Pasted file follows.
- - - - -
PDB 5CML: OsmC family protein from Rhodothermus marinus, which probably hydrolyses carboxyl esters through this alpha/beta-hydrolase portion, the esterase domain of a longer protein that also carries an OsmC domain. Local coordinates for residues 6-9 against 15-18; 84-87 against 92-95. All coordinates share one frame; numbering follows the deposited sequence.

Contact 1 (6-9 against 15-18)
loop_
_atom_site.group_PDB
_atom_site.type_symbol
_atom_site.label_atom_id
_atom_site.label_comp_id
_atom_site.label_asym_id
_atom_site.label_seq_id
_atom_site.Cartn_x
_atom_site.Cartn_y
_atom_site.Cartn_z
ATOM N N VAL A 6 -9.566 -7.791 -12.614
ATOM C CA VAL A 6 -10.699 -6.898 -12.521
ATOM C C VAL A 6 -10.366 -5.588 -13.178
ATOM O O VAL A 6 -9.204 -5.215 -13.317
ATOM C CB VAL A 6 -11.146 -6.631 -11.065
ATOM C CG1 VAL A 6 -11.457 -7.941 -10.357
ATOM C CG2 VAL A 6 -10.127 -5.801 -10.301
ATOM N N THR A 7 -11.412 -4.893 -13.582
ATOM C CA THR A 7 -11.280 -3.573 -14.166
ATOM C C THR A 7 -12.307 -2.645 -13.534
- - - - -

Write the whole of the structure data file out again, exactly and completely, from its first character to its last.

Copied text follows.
PDB 5CML: OsmC family protein from Rhodothermus marinus, which probably hydrolyses carboxyl esters through this alpha/beta-hydrolase portion, the esterase domain of a longer protein that also carries an OsmC domain. Local coordinates for residues 6-9 against 15-18; 84-87 against 92-95. All coordinates share one frame; numbering follows the deposited sequence.

Contact 1 (6-9 against 15-18)
loop_
_atom_site.group_PDB
_atom_site.type_symbol
_atom_site.label_atom_id
_atom_site.label_comp_id
_atom_site.label_asym_id
_atom_site.label_seq_id
_atom_site.Cartn_x
_atom_site.Cartn_y
_atom_site.Cartn_z
ATOM N N VAL A 6 -9.566 -7.791 -12.614
ATOM C CA VAL A 6 -10.699 -6.898 -12.521
ATOM C C VAL A 6 -10.366 -5.588 -13.178
ATOM O O VAL A 6 -9.204 -5.215 -13.317
ATOM C CB VAL A 6 -11.146 -6.631 -11.065
ATOM C CG1 VAL A 6 -11.457 -7.941 -10.357
ATOM C CG2 VAL A 6 -10.127 -5.801 -10.301
ATOM N N THR A 7 -11.412 -4.893 -13.582
ATOM C CA THR A 7 -11.280 -3.573 -14.166
ATOM C C THR A 7 -12.307 -2.645 -13.534